But it's hard to keep score of Alan. His masterwork, The Norman Conquests, is actually a trilogy alternating on successive nights, ingeniously detailing the country weekend of a pathetically priapic assistant librarian named Norman seeking to diddle his two sisters-in-law. If his work sounds like the sort of English trifling that wouldn't travel well, consider that Ayckbourn's Absurd Person Singular has had two companies playing at the same time in the U.S. The original cast boasts the longest running comedy now on Broadway, where The Norman Conquests has also just triumphantly checked in. In fact, Ayckbourn's works have been translated into 16 languages and played 23 countries. He has written 16 plays, and he is all of 36 years old.
But perhaps the critical number for Alan is two: the number of women in his life. One is the wife he took at 19, Christine Roland, now 39 and mother of his two teenage sons. The other is Heather Stoney, 35, who has long lived with him in a crumbling old vicarage in the old-fashioned seaside resort of Scarborough. "She," says Ayckbourn of his paramour, "compensates for my graceless attitudes." And indeed a state of grace and chumminess exists between both women. Christine, still his legal wife, reports, "I am very fond of Heather, and she is so right for Alan, just the sort of anchor and prop he needs. Most of his plays have been about terrible marriages, so maybe it's a good thing ours was."
Ayckbourn is certainly less of a bounder than his characters. "I'm not madly Norman," he insists—or at least not presently—"maybe when I was 17 or 18," he adds. "I had a very sparkly love life then." Until late adolescence (when he left to apprentice with a rep company and eventually emerged as a BBC radio producer) his youth had been unsettled. His father, a former first violinist with the London Symphony Orchestra, and his novelist mother were divorced when Alan was just 5. Then there was a stepfather, a bank manager, but one afternoon, Mum walked out on him. "I guess he was just taking it all in," says Alan's mother, Lolly, in retrospect. "It's got now that I'm afraid to say too much when he's around, or it will wind up in a play."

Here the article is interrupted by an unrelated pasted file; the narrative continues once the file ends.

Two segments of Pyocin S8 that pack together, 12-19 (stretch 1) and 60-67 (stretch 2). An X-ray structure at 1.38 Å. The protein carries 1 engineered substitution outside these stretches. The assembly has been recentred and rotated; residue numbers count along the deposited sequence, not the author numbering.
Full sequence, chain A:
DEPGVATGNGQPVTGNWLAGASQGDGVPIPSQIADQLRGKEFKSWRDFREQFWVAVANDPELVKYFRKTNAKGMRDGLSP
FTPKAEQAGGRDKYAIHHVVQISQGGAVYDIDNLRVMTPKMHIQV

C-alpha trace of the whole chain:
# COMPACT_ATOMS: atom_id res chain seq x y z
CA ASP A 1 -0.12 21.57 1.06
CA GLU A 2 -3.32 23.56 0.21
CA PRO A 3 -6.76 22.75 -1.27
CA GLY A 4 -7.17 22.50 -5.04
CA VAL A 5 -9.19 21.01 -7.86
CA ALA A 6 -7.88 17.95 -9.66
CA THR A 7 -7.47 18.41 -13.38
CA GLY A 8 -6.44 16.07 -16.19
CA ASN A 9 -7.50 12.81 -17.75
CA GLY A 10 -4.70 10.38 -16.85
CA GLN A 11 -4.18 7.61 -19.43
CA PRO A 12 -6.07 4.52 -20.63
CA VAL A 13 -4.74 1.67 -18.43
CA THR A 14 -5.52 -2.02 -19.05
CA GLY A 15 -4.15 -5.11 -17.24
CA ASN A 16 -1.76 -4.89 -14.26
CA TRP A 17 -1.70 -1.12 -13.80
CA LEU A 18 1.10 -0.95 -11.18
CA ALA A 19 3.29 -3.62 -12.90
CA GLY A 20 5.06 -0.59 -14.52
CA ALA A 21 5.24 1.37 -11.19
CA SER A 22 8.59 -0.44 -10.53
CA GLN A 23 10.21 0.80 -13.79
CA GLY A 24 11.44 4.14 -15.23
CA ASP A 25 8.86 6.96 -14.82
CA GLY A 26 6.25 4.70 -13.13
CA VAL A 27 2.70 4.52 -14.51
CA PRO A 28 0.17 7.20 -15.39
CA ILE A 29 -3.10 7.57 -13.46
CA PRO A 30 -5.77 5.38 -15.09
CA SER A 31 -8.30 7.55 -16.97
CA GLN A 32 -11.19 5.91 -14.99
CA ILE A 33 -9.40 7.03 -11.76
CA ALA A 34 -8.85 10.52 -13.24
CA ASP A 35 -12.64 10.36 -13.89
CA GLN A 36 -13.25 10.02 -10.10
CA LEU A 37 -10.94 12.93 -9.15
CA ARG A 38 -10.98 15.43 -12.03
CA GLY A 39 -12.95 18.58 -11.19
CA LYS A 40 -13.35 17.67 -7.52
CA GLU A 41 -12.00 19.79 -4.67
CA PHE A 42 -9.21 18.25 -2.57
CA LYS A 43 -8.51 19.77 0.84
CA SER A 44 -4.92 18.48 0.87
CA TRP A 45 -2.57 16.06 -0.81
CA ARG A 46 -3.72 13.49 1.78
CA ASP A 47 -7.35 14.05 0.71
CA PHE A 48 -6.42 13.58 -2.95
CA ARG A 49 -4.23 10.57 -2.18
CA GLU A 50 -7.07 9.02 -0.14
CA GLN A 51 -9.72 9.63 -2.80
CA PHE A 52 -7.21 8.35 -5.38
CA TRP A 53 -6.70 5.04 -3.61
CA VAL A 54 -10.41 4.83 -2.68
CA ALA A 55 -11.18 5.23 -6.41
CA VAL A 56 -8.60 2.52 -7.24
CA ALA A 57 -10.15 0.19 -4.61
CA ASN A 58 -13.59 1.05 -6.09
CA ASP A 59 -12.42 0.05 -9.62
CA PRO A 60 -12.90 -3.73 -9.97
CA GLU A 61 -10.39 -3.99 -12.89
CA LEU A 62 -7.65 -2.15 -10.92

These days Ayckbourn gleans his dialogue in Scarborough, where he works—and eavesdrops—more than half the year. "The caffs [cafes] here," he says, "are marvelous. Conversation floats across from other tables that is pure gold dust." The crucible for all this delectable dross is Ayckbourn's tiny theater-in-the-round above the town's library, where he has a playwright's dream lab—his own rep company to perfect his works. "I'm a small-theater person," Ayckbourn says, and suggests that his only turkey, a $310,000 musical adaptation of P.G. Wodehouse's Jeeves, occurred because it hadn't been broken in at Scarborough. "The audiences here come straight up from the beach," says Ayckbourn, "and if you wrote boring plays, they'd simply go to sleep or go away." Seats in the 256-seat theater cost $1.60 and, as director, Ayckbourn pays himself $90 a week—the same as the rest of the troupe, including his lady, Heather, who doubles as actress and manuscript typist.
His royalties from elsewhere have earned Alan two indulgences—a steel-and-glass pied-à-terre in London's snooty Hampstead section and a Mercedes-Benz convertible. He makes no other pretense to chic. He could pass for a decade older than he is and noticeably avoids dentists and barbers. His thinning hair is trimmed cheerfully by whichever of his two women is handiest.
He's now polishing Bedroom Farce, which Ayckbourn explains is "about how the British behave in bed—they play Scrabble, do their accounts and everything but what you expect." The plot is thickened by four couples in a set comprising three bedrooms. "The French will like it," says the playwright. "It will confirm all their suspicions." Paris will have to wait, though. Bedroom Farce won't even make it from Scarborough to London until November. A perfectionist? Perhaps, but, as Alan notes, "We don't want to flood the market.
You could say that what I do," says British playwright Alan Ayckbourn, "is a sophisticated version of the correspondence column in sex magazines. Once we know we're not alone with a problem, there's a bond of recognition that may enlighten slightly." And, he could add, entertain mightily. Ayckbourn has had as many as four of his tragicomedies of the sexes running simultaneously in London—a record unmatched by any playwright since the late Sir Noël Coward had five in 1925.